On Saturday, six years of pilot schemes and painstaking preparations will culminate in the induction of seven Regional Performance Schools as part of the Scottish FA’s commitment to elite talent development.
More than £15m has been committed over the next four years by the Scottish FA, with more than 100 of the country’s most promising male and female footballers benefiting from technical, tactical and lifestyle development by specially appointed Scottish FA coaches.
The schools are the crown jewels of the Performance Strategy overseen by Mark Wotte, the Scottish FA’s first-ever Performance Director.
Performance Manager Neil Mackintosh has watched the likes of Paul McMullan and Craig Sibbald flourish from the pilot project at Graeme High School, and he believes the schools will enable Scotland to reach for the stars once again.
“Ultimately, I want to see Performance School players representing Scotland in the World Cup in Qatar in 2022,” he said. “That has to be the objective. The Scottish FA has made a huge commitment and it is important we set out the extent of our ambitions from the outset.”
While the costs are significant in setting up the programme at seven schools, Neil believes the benefits to talented young players will prove priceless.
“The process began six years ago, when we put the first plans together for the pilot initiative at Graeme High School in Falkirk,” he recalled. “That was a leap of faith; for the parents, the pupils, the schools, the teachers and the Scottish FA.
“It has been a resounding success and the benefits of that investment is demonstrated through two young players who have represented their club and their country - Paul McMullan, of Celtic, and Craig Sibbald, of Falkirk.
“The Regional Performance Schools are an extension of that pilot and a culmination of a lot of hard work. The benefits of the schools are obvious. Young players will get double the amount of training and that can only help them develop skills and fitness.
“We conducted research with the help of Stirling University and as well as those sporting benefits there were also improvements in their commitment to the curriculum, overall health, and individual improvements in communication, time planning, problem solving, diet and effort.”
Wotte and Mackintosh’s first task was to consult with educational authorities and local councils for buy-in, which resulted in the schools across the country signing up: Braidhurst High School (Motherwell), Broughton High School (Edinburgh), Graeme High School (Falkirk), Grange Academy (Kilmarnock), Hazelhead Academy (Aberdeen), Holyrood Secondary School (Glasgow) and St John’s High School (Dundee).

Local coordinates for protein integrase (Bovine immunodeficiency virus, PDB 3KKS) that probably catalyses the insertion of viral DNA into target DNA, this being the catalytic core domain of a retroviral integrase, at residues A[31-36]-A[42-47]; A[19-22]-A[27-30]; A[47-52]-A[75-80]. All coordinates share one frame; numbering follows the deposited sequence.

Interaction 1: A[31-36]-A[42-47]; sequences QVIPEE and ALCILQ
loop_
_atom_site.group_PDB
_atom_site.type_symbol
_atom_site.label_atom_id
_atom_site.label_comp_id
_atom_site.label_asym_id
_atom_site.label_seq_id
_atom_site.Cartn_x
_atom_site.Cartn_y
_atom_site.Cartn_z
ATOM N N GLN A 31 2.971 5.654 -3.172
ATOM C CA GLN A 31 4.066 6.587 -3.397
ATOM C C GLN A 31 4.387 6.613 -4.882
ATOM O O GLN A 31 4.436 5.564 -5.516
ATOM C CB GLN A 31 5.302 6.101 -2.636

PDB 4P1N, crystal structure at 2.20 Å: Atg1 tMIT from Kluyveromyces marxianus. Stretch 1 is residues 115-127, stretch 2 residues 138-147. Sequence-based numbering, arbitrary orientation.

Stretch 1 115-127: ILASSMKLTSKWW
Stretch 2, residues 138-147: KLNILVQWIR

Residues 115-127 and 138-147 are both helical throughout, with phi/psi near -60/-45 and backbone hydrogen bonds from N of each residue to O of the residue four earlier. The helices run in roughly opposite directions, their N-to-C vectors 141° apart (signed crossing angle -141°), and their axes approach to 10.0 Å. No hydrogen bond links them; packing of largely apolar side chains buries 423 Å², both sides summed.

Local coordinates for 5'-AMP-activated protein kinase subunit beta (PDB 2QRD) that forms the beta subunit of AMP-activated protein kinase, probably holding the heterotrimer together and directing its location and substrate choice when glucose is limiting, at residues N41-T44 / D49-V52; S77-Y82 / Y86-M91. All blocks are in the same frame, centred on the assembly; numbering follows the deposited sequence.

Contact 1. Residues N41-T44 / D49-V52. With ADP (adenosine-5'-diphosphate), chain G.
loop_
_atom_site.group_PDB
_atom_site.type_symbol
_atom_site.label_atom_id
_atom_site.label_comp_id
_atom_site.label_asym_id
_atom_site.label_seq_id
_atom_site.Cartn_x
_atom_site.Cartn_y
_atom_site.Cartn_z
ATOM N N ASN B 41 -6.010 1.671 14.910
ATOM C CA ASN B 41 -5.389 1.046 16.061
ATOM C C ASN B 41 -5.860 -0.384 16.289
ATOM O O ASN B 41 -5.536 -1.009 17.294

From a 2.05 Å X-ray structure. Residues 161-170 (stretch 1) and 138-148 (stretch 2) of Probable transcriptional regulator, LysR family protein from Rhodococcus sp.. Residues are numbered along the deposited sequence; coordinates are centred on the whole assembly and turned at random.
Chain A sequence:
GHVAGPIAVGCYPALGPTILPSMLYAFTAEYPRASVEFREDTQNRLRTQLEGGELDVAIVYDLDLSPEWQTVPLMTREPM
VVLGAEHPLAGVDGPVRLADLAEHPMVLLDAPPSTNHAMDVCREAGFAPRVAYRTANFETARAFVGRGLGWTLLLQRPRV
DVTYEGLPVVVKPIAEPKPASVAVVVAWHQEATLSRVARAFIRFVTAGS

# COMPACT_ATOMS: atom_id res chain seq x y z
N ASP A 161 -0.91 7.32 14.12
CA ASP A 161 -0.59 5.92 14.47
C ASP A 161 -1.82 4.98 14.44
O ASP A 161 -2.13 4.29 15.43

The next challenge was appointing a coach to each school. Ray McKinnon, the former Dundee United midfielder, Brian McLaughlin, the former Celtic winger, and Ian Ross, the former St Mirren player, have each been assigned to an RPS. Gordon Craig, Greg Miller and Andrew Goldie bring a wealth of experience in youth coaching to complete the team, with a further appointment to be confirmed tomorrow.
“Mark Wotte summed it up when we recruited the coaches,” said Mackintosh. “He said he was looking for football teachers; coaches who understand the need for young players to develop as people as well as players, to be caring, organised and open minded and allow these young players to flourish. We want to be cutting edge in everything we do and the coaches keep telling me they cannot wait to get started.
“The schools were selected based on criteria agreed with each local authority, including accessibility, travel times, school capacity, support and commitment of teachers and head teachers and, of course, facilities. Above all, the schools’ ethos was important: it was vital that the teachers had a passion for football and understood what we collectively strive to achieve.”
A series of football festivals throughout the country enabled the coaches to select up to 20 pupils per school. “The identification process was fascinating,” said Mackintosh.
“When you are looking at under-12s, talent ID is much more difficult than in later years, when the skill becomes more apparent. I liken it to an iceberg: the top of the iceberg is the performance that everybody can see but the potential is below the water line and is more difficult to witness, and this is the aspect that is likely to be the most important in determining success. We have endeavoured to take into account all the aspects of these young people in our selection process.”
Each school will have a commitment to making football part of the daily curriculum, designed to double the number of sessions for pupils and help them strive for the gold standard of 10,000 hours of practice.
“The timetable will involve a recovery, stretching or hydrotherapy session on a Monday. Tuesday to Thursday will focus on technical and tactical improvement, with Friday a day where the coaches and pupils have individual practice,” said Mackintosh. “The schools will come together and play Best v Best.
“The support from the clubs is vital and has been excellent throughout. Many SPL and SFL clubs have players attending the schools and that shows the importance of the relationship between the clubs and the Scottish FA. We must work together with the same aim: to develop better players at club and international level.”
Regional Performance Schools and Coaches
Braidhurst High School (Motherwell) - Gordon Craig
Broughton High School (Edinburgh) - Greg Miller
Graeme High School (Falkirk) - Ian Ross
Grange Academy (Kilmarnock) - Andrew Goldie
Hazelhead Academy (Aberdeen) - TBC
Holyrood Secondary School (Glasgow) - Brian McLaughlin
St John’s High School (Dundee) - Ray McKinnon
Monday, 06 August 2012
Tuesday, 07 August 2012
Tuesday, 07 August 2012